MEETING: International Galaxy Proteomics community https://dresa.org.au/events/meeting-international-galaxy-proteomics-community The Galaxy Proteomics communities in the US, Australia and Europe regularly come together online to talk about topics of shared interest. All are welcome! The next international Galaxy Proteomics meeting will include a presentation on a topic of shared interest. Adam Edwinson (Mayo Clinic, Rochester, MN) will be presenting a talk on “Commensal microbiota-based regulation of intestinal proteolytic activity.” **Next meeting: July 20 2022, 2:00 AM AEST / 6:00 PM CET, 12:00 pm EDT in person at the Galaxy Community Conference!** **The meeting series aims to** 1. Introduce new users to Galaxy 1. Bring the proteomics community together in the context of Galaxy 2. Foster collaboration globally 3. Influence and build on the capabilities of Galaxy for proteomics **Let us know via email if** 1. You would like to attend, and/or 2. You use Galaxy for proteomics and would like to present in a future meeting. Visit the[ rolling meeting agenda](https://docs.google.com/document/d/10lECIsd9tqC4IXWjqcINZDSduKn-1afoN9Q5r7IW8vg/edit) for details on how to join, or send johan@biocommons.org.au a message to receive meeting instructions and updates via email. 2022-07-20 02:00:00 UTC 2022-07-20 03:00:00 UTC Galaxy Proteomics Community Online, Australia Online Australia Australian BiocommonsGalaxy International Community Johan Gustafsson johan@biocommons.org.au [] [] meeting open_to_all BioinformaticsGalaxy ProjectProteomics
  • Getting Started with Nectar Research Cloud Training

    21 July 2022

    Getting Started with Nectar Research Cloud Training https://dresa.org.au/events/getting-started-with-nectar-research-cloud-training-c33e654b-be84-4546-b816-222ae438c870 Learn the basics of using the ARDC Nectar Cloud for your research. 2022-07-21 14:00:00 UTC 2022-07-21 16:00:00 UTC Australian Research Data Commons Australian Research Data Commons (ARDC) Kathryn Unsworth (kathryn.unsworth@ardc.edu.au) [] [] 20 [] open_to_all Science & TechnologyHigh Tech
  • MEETING: Australian metabolomics community

    26 July 2022

    MEETING: Australian metabolomics community https://dresa.org.au/events/meeting-australian-metabolomics-community Members of the Australian metabolomics community meet regularly to discuss bioinformatics methods and challenges in metabolomics. Everyone is welcome, so if you are interested please join the discussion. _The next meeting will be on the 26th of July 2022_ **The meeting series aims to** 1. Grow a community of metabolomics researchers interested in bioinformatics methods, tools and workflows 2. Provide further opportunities for collaboration within the community 3. Foster knowledge sharing within Australia and where possible also with international peer communities 4. Provide a forum for the BioCommons to continue consulting the metabolomics community regarding their challenges, and how Australian computational infrastructure can be made fit-for-purpose for metabolomics. Visit the[ rolling meeting agenda](https://docs.google.com/document/d/1vatTUWOkksio6qNf9qCVblpDk4G9FK-9WZTyX2_wBoE/edit#heading=h.ad4jz0hlay4q) for details on how to join. To receive joining instructions and updates via email, or keep up to date with events and announcements related to the Australian metabolomics community, you are invited to join the Australian BioCommons[ Metabolomics Community GoogleGroup](https://www.biocommons.org.au/metabolomics-community). 2022-07-26 13:30:00 UTC 2022-07-26 14:30:00 UTC Australian BioCommons Online, Australia Online Australia Australian Biocommons Johan Gustafsson johan@biocommons.org.au [] [] meeting open_to_all MetabolomicsBioinformaticsCommunity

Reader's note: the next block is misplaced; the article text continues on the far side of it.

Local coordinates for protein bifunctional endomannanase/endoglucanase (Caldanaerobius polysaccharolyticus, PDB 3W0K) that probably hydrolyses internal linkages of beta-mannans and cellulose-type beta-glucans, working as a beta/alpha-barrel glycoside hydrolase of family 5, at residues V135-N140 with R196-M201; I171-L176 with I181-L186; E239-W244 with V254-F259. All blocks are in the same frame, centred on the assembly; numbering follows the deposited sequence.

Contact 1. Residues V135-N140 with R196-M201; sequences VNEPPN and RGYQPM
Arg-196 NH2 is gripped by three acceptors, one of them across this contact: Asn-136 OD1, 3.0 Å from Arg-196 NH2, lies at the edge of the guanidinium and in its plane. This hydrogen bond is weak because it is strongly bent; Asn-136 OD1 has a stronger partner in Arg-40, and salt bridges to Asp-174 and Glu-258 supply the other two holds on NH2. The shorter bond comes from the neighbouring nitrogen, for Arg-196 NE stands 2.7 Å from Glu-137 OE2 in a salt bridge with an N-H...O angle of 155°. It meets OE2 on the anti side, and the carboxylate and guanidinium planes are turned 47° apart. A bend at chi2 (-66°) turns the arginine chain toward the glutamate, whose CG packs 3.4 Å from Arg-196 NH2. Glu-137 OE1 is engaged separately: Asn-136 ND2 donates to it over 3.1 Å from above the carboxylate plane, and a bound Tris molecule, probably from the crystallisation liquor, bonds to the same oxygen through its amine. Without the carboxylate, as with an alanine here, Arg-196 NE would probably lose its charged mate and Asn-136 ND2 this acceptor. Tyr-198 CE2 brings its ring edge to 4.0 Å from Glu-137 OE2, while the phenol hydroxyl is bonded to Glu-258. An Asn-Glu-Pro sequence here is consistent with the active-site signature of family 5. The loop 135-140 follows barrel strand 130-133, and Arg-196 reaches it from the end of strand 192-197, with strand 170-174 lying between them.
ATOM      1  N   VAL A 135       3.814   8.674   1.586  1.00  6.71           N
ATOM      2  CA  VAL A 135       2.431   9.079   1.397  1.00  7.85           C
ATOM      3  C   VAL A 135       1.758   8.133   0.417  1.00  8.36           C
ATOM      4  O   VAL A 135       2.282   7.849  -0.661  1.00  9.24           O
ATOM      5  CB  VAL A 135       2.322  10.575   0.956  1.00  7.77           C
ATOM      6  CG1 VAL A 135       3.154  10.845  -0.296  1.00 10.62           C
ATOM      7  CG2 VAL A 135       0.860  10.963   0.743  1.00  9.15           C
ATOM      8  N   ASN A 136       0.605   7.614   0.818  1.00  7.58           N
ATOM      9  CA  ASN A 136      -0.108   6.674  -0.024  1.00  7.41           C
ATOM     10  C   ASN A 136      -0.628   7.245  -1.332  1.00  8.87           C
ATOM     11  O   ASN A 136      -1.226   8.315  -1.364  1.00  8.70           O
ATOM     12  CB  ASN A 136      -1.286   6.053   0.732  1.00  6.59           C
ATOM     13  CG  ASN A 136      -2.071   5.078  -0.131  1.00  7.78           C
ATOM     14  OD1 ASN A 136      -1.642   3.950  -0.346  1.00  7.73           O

• MEETING: BioChats

    2 August 2022

    MEETING: BioChats https://dresa.org.au/events/meeting-biochats-e1f3c1fc-a09e-4c34-a6c3-e94d3c413811 We're inviting all our researcher friends to join us for a regular online chat about life science research, bioinformatics and research infrastructure. It's a 30 min informal drop in session for researchers to share their work, trade secrets, offer tips and hacks, have a whinge - whatever. BioCommons wants to hear from life scientists about their wins and challenges when it comes to doing bioinformatics and research computing so we can help make it better. This month we will be hearing from Dr Anna Syme, Bioinformatician, Melbourne Bioinformatics on 'Genomes - what are they good for?" & Ms Jess Chung, Bioinformatician, Melbourne Bioinformatics on 'Direct-to-Consumer Genomic Sequencing Considerations' Please join us at the next BioChat - everyone is welcome! We have a[ forward schedule of conversation starters](https://docs.google.com/document/d/1BdBYVCAdJ965dazCYS8kj6Hl76T7_P05wJBvKe0gPzo/edit?usp=sharing). We’d love you to[ volunteer a topic for a BioChat](https://docs.google.com/forms/d/e/1FAIpQLSdVX1HdC2w-Z52T4ETITI9Ut37maal9ZGYCpyeM19fbKr4_QQ/viewform). [Register](https://aarnet.zoom.us/meeting/register/tZcof-msqTosHNXqzjwfLqD4MrTbNH3hRkQP) anytime to receive joining instructions. 2022-08-02 12:00:00 UTC 2022-08-02 12:30:00 UTC Australian BioCommons Online, Australia Online Australia Australian BioCommons Tiffanie Nelson tiff@biocommons.org.au [] [] 500 meeting open_to_all BioinformaticsCommunity